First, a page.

Many of us rarely get to experience a night with truly dark sky, far away from city and suburban light pollution. And because of that, getting a glimpse of our own galaxy, the Milky Way, is also a rare site.
In search of dark sky and stars
If you ever have a chance to stand under a truly dark sky, looking up at a star-filled sky is an amazing and unforgettable experience. On a moonless night, the stars put on a dazzling display. You realize you are seeing infinity. For every layer of stars you see, there are even more stars behind it.
I had just finished shooting a story on catching frogs in a crawfish pond near Rayne, Louisiana. As I picked up my video gear, I noticed all of the stars above me. A crescent moon was barely above the western horizon and stars were everywhere. I wanted to learn how to take better pictures of starry skies and where to find places with less light pollution.
learn the basics of milky way photography
I signed up for a workshop at Zion National Park in southern Utah and found dark sky. Over a couple of late nights that sometimes lasted until dawn, I learned how to manually set up my camera, focus on stars, push the right buttons and dials in the darkness, and then wait for the Milky Way to slowly crawl above the horizon.
With a digital camera that shoots in manual mode, a steady tripod and a fast wide-angle lens, the mechanics become routine. The challenge is finding a great location with no moon or clouds, little to no light pollution, and an object in the foreground that gives our galaxy a sense of place. I made several more trips to more of our western National Parks – Yosemite, Yellowstone, Grand Teton, Rocky Mountain, Grand Canyon, Saguaro, Death Valley, Arches and the Eastern Sierra Nevada Mountains. My trips were timed to coincide with the new moon, when I knew the skies would be the darkest. I always scouted for locations during the day, using an app called PhotoPills that gave me a virtual view of the night sky. That allowed me to pick my spot, avoiding obstructions and familiarizing myself with the terrain.
my milky way favorites
It became a challenge, finding the perfect spot, learning the best time to take pictures, watching the forecast for clouds, and then trying to stay safe and avoiding wildlife in the dark. I was off to a great start. Over the next four years I was able to find and photograph the milky way in a variety of settings. But I wanted to experience this closer to home in Louisiana.
finding the milky way closer to home
I studied a light pollution map of Louisiana, looking for dark places that might provide an opportunity to see and photograph the Milky Way in my home state. Our coastal areas are not as dark as you might thing, with petrochemical plants and oil and gas production platforms along rivers, in marshes and offshore in the Gulf of Mexico. Forests create the challenge of tall trees obstructing a view of the stars. And of course, light pollution from nearby towns and cities.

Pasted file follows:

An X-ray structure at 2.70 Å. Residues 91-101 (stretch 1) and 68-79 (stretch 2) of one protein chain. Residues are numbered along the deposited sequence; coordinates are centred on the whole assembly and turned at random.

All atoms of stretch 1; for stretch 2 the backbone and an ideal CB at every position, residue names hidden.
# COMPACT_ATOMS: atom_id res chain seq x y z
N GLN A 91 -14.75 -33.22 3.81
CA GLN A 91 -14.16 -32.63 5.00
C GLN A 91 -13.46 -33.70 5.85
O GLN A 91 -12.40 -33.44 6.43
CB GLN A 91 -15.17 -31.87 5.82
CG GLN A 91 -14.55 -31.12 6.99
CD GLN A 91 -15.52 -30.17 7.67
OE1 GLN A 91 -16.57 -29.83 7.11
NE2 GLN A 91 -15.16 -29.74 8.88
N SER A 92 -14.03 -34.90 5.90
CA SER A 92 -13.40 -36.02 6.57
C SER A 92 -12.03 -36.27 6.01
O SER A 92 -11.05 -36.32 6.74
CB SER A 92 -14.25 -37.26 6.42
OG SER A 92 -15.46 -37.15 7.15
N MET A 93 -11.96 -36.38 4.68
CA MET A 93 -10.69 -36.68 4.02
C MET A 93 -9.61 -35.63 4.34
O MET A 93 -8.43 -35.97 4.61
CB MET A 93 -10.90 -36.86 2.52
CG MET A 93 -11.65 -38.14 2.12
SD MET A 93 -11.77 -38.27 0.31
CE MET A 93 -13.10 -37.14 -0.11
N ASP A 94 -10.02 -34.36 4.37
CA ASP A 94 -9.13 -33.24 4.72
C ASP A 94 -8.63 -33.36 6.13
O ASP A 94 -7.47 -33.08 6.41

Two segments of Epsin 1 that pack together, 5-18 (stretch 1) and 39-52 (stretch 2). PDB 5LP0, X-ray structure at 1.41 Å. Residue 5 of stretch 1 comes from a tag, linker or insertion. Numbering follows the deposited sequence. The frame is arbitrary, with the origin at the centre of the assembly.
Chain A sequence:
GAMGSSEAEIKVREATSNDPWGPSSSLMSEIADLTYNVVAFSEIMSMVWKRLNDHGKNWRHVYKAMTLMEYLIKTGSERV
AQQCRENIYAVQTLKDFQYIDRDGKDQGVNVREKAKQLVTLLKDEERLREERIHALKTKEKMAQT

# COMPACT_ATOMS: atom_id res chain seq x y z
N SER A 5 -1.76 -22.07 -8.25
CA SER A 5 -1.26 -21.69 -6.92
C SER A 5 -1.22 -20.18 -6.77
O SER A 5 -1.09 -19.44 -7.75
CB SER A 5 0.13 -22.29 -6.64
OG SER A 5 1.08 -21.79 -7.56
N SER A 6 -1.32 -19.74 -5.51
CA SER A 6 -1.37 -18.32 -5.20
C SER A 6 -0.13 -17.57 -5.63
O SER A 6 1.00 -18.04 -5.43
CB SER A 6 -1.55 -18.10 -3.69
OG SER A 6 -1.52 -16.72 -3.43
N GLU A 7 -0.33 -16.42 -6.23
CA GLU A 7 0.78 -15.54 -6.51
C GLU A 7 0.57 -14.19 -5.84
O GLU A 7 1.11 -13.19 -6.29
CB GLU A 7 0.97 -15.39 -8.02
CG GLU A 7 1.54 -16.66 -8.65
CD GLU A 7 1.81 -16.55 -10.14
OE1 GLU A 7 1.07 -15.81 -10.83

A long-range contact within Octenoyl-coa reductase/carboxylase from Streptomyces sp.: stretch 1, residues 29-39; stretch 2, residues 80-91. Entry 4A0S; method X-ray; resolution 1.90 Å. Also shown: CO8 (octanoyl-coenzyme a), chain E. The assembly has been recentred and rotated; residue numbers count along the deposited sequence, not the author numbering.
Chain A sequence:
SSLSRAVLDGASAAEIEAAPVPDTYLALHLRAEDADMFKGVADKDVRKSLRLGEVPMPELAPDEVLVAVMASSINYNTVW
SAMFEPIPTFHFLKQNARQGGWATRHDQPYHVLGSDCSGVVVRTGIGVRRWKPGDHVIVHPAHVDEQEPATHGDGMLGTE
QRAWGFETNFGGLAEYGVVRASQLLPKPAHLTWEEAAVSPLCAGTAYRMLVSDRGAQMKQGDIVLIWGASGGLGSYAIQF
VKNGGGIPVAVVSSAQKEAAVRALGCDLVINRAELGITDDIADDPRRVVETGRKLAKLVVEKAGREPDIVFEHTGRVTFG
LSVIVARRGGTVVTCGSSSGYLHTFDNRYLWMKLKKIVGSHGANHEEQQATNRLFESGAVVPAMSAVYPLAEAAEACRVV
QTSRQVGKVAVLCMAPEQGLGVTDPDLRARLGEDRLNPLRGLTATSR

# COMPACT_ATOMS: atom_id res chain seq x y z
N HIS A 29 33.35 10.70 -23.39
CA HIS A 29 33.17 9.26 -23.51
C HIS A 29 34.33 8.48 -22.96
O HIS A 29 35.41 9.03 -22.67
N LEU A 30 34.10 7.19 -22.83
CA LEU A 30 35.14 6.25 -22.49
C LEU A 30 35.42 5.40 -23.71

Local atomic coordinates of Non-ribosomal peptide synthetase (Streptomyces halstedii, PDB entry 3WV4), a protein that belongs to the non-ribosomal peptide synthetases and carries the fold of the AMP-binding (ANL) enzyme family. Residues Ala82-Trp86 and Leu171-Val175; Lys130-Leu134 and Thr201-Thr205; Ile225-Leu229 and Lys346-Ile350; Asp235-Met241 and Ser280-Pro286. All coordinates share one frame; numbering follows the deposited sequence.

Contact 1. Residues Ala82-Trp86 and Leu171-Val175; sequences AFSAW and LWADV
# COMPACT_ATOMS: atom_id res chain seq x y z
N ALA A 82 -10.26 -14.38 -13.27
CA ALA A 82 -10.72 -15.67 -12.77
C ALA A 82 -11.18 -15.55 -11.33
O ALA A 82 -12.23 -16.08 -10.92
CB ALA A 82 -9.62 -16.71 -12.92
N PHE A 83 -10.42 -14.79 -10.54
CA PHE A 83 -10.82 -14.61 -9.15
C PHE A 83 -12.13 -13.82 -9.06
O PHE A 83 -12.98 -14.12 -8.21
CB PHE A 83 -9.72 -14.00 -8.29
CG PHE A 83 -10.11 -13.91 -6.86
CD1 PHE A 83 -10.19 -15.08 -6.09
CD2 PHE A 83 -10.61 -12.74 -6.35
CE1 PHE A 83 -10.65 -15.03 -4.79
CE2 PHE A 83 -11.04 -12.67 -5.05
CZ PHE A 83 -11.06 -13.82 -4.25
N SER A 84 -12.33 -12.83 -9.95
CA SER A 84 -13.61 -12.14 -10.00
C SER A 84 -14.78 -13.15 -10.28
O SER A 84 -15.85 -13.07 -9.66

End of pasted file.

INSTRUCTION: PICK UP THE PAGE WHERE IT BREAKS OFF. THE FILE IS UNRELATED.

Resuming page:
One of the most convenient vantage points is located in the Kisatchie National Forest north of Alexandria. I was able to stand in a pitch-dark parking lot at the Longleaf Vista Overlook with a relatively clear view of the southeastern sky. One of my favorite images captured a shooting star near the Milky Way. Sometimes you click at the perfect moment and capture something brilliant and unexpected.
Success – you can see lots of stars in louisiana
Here is a collection of some of the Milky Way photographs that I have taken in Louisiana, and even on the beach at Gulf Shores, Alabama, where rows of condos light up the surf.
TIMELAPSE SHOW HOW FAR STARS MOVE IN ONE HOUR
My camera settings for milky way photography
- Shoot RAW or RAW + JPEG (Raw allows you to better post processing in Photoshop or Lightroom or your favorite image processing software
- Turn off Auto Focus and set manual focus to infinity. Take a few test shots and zoom in on your captured image to make sure stars are sharp
- Turn off long exposure noise reduction
- ISO at 3200 to start, then adjust as needed
- Manually set white balance between 3400-3800K
- Set aperture to widest possible opening – F/2.8 or lower
Use a long exposure
With extreme wide-angle lens, 12mm-15mm, start with exposure of 20-30 seconds. Then check image to see if stars are pinpoint sharp, or if there is slight blurring from star movement. With longer lenses (more magnification) 18-35m, you will likely need exposure of 10-20 seconds to get sharp stars. Also make sure tripod is study and add a sandbag if windy.
Use camera’s 2-second delay for shutter release, or a remote shutter release, to avoid any camera movement from pressing shutter release.
Where do you like to take photographs
If you have a favorite place to take Milky Way and other starry night photos, please share in the comment section below.